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The decarbonization promise of indoor agriculture is still in the seed stage

Organic indoor agriculture

Here’s a tale of two chefs.

Both are based in the Midwest and both are preparing a Caesar salad. One uses lettuce shipped from where much of our lettuce is grown: The fields around Monterey, California. The other sources her greens from a nearby indoor farm.

Out in Monterey, the farmer used diesel-powered machinery, pumped water, fertilizer and pesticides. At the indoor farm, precision systems provided the lettuce with exactly the amount of water and nutrients the crop requires — and no more.

The pickers in California discarded lettuces that didn’t look perfect. That wasn't an issue indoors: Conditions are so well controlled that almost all the crop met consumers’ exacting standards. Finally, when the crop was packed and ready, the indoor farmer drove 20 miles or so to drop the lettuce at our chef’s restaurant. The Monterey produce had to travel 2,000 miles.

Which chef is preparing the more environmentally friendly salad?

Let’s start with the bad news. The story above about indoor farming, a tale about a technology can produce dramatic environmental gains — it doesn’t hold true. The Monterey lettuce is currently the better bet, according to a new analysis from the WWF.

For places that are food-insecure, this could be a real game-changer.

The problem with indoor farming, also known as controlled environment agriculture, is the electric grid. Indoor farms use LEDs to light crops. In St. Louis, Missouri, the focus of the WWF study, two-thirds of electricity comes from fossil fuel plants that pump out health-damaging particulates and planet-warming carbon dioxide.

The WWF team combined these and other impacts into a single score that captures total environmental harm. Lettuce grown in St. Louis greenhouses, which supplement LEDs with natural light, scored twice as high as the conventional crop. In a vertical farm lit entirely by LEDs, the difference was threefold.

Now to the good news: Our chef who sources from a nearby indoor farm may not be making the best environmental choice today, but she likely will be soon.

That’s partly because if we look beyond energy use, indoor ag delivers clear benefits. Indoor systems require little or even no pesticides and generate 80 percent less waste. They use less space, which can free up land for biodiversity. The WWF study found that precision indoor water systems use 1 liter of water to produce a kilogram of lettuce; for field-grown lettuce, the figure is 150 liters.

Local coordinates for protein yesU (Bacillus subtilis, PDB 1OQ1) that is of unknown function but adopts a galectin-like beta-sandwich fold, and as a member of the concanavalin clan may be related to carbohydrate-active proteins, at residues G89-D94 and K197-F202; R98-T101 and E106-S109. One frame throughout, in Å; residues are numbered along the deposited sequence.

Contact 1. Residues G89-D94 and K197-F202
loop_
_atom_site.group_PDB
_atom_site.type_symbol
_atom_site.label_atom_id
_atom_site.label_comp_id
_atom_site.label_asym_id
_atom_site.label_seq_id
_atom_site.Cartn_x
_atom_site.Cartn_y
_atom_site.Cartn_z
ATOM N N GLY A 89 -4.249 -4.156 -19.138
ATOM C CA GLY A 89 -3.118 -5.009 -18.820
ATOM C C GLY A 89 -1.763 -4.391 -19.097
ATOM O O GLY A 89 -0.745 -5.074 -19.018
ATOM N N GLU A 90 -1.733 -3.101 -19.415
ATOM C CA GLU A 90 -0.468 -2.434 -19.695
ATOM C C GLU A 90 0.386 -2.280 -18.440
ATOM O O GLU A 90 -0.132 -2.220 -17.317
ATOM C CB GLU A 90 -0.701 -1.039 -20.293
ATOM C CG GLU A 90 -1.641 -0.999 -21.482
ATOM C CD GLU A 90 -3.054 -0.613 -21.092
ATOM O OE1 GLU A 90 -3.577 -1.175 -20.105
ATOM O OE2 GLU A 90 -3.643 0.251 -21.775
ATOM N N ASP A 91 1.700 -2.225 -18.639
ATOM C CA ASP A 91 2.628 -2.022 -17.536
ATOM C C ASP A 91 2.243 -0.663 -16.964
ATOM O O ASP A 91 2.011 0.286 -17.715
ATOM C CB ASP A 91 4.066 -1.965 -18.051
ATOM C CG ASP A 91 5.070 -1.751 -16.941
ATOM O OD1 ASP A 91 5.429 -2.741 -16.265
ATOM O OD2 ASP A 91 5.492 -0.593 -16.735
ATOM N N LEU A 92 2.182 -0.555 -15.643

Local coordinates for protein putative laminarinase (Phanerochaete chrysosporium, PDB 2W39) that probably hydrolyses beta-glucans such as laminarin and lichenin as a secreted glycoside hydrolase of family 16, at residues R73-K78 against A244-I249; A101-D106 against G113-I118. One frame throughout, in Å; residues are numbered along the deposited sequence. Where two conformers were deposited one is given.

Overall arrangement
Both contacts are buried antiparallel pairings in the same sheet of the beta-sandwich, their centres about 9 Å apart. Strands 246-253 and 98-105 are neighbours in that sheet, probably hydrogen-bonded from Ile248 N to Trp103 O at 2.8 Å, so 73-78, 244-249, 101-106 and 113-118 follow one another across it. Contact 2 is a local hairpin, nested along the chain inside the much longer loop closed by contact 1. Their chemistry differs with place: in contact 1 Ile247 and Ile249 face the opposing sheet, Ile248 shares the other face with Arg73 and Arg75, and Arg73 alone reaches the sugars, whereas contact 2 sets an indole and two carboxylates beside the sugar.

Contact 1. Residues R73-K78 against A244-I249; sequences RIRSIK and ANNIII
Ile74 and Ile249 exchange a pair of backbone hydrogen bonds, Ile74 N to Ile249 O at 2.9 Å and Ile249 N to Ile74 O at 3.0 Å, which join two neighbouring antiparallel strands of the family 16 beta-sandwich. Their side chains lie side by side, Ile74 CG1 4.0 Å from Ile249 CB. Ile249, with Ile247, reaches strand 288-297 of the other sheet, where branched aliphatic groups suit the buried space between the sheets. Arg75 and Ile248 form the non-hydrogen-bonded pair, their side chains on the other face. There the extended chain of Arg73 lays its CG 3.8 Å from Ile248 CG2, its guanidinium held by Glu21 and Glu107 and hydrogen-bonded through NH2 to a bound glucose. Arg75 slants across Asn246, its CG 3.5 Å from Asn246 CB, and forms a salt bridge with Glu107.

Another reason is that indoor ag’s energy problem is likely to become less serious. Market forces are already adding renewables to the U.S. electricity mix and pushing out coal. Technology improvements in the pipeline also will cut energy use in indoor farms.

PlantLab, a Netherlands-based startup, has developed an LED that’s more efficient in indoor ag settings because it emits light at the exact wavelengths used for photosynthesis. New crop varieties from Precision Indoor Plants, a public-private partnership that is developing seeds specifically for indoor use, may require less light to grow.

This tech is at an early stage, which makes it tough to quantify future impact. But the data we do have shows that a combination of efficiency improvements and grid decarbonization can make indoor farms a much better environmental choice for some crops. Cutting energy use also will lower costs, making indoor farms competitive on price. It’s fascinating to speculate about what would happen if both these trends came to fruition.

Indoor farms likely would diversify, for starters. At present, indoor farms in urban areas profitably can grow leafy greens but little else. If energy costs come down, cucumbers, berries and tomatoes also might make financial sense, suggests Julia Kurnik, director of innovation startups for WWF.

When this project ends, key players will already be invested and ready to move ahead with building a pilot system that can be replicated worldwide ...

With more diverse output, the farms could become local hubs that would strengthen the food system’s resilience to extreme weather events and other shocks. "For places that are food-insecure, this could be a real game-changer," Kurnik added.

Venture capitalists already have seen this future; hundreds of millions of dollars have flowed to indoor farming companies in recent years. That’s essential if this industry is to grow, but it’s also great to see an organization such as the WWF in the mix.

After studying the potential, the WWF has convened a diverse group of stakeholders to map out the expansion of indoor ag in St. Louis. In addition to business execs and investors, the group includes civic and community leaders.

"By working as a group to make those decisions," explains the report, "when this project ends, key players will already be invested and ready to move ahead with building a pilot system that can be replicated worldwide, making food production more environmentally sustainable."

I’ll certainly be keeping tabs on progress in St. Louis, and with indoor ag more generally. If you know of a particular project or related technology that deserves a mention, drop me an email at [email protected].

This article was adapted from the GreenBiz Food Weekly newsletter. Sign up here to receive your own free subscription.

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